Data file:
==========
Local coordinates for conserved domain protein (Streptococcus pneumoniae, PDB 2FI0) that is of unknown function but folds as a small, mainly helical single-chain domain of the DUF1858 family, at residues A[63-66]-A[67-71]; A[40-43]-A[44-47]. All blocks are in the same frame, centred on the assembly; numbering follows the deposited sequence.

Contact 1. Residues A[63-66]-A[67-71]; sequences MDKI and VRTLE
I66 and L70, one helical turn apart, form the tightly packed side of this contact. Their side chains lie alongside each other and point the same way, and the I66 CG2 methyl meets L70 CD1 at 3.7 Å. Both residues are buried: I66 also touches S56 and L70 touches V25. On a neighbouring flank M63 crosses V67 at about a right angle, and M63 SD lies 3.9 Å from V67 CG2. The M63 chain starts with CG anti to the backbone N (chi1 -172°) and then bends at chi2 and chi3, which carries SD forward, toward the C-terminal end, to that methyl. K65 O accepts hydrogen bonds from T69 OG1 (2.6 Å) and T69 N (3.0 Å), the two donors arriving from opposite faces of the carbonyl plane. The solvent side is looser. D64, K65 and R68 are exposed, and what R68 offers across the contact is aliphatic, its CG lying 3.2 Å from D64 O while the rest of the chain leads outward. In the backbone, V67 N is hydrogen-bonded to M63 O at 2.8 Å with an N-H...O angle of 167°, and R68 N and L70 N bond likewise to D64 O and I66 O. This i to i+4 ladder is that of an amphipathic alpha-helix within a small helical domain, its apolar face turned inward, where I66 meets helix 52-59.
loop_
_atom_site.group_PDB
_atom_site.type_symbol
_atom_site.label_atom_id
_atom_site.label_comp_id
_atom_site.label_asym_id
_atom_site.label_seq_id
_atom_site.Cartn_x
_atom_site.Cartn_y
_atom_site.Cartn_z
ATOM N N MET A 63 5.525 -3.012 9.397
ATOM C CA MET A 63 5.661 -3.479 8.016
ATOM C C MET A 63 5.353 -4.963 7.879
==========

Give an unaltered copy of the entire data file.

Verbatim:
Local coordinates for conserved domain protein (Streptococcus pneumoniae, PDB 2FI0) that is of unknown function but folds as a small, mainly helical single-chain domain of the DUF1858 family, at residues A[63-66]-A[67-71]; A[40-43]-A[44-47]. All blocks are in the same frame, centred on the assembly; numbering follows the deposited sequence.

Contact 1. Residues A[63-66]-A[67-71]; sequences MDKI and VRTLE
I66 and L70, one helical turn apart, form the tightly packed side of this contact. Their side chains lie alongside each other and point the same way, and the I66 CG2 methyl meets L70 CD1 at 3.7 Å. Both residues are buried: I66 also touches S56 and L70 touches V25. On a neighbouring flank M63 crosses V67 at about a right angle, and M63 SD lies 3.9 Å from V67 CG2. The M63 chain starts with CG anti to the backbone N (chi1 -172°) and then bends at chi2 and chi3, which carries SD forward, toward the C-terminal end, to that methyl. K65 O accepts hydrogen bonds from T69 OG1 (2.6 Å) and T69 N (3.0 Å), the two donors arriving from opposite faces of the carbonyl plane. The solvent side is looser. D64, K65 and R68 are exposed, and what R68 offers across the contact is aliphatic, its CG lying 3.2 Å from D64 O while the rest of the chain leads outward. In the backbone, V67 N is hydrogen-bonded to M63 O at 2.8 Å with an N-H...O angle of 167°, and R68 N and L70 N bond likewise to D64 O and I66 O. This i to i+4 ladder is that of an amphipathic alpha-helix within a small helical domain, its apolar face turned inward, where I66 meets helix 52-59.
loop_
_atom_site.group_PDB
_atom_site.type_symbol
_atom_site.label_atom_id
_atom_site.label_comp_id
_atom_site.label_asym_id
_atom_site.label_seq_id
_atom_site.Cartn_x
_atom_site.Cartn_y
_atom_site.Cartn_z
ATOM N N MET A 63 5.525 -3.012 9.397
ATOM C CA MET A 63 5.661 -3.479 8.016
ATOM C C MET A 63 5.353 -4.963 7.879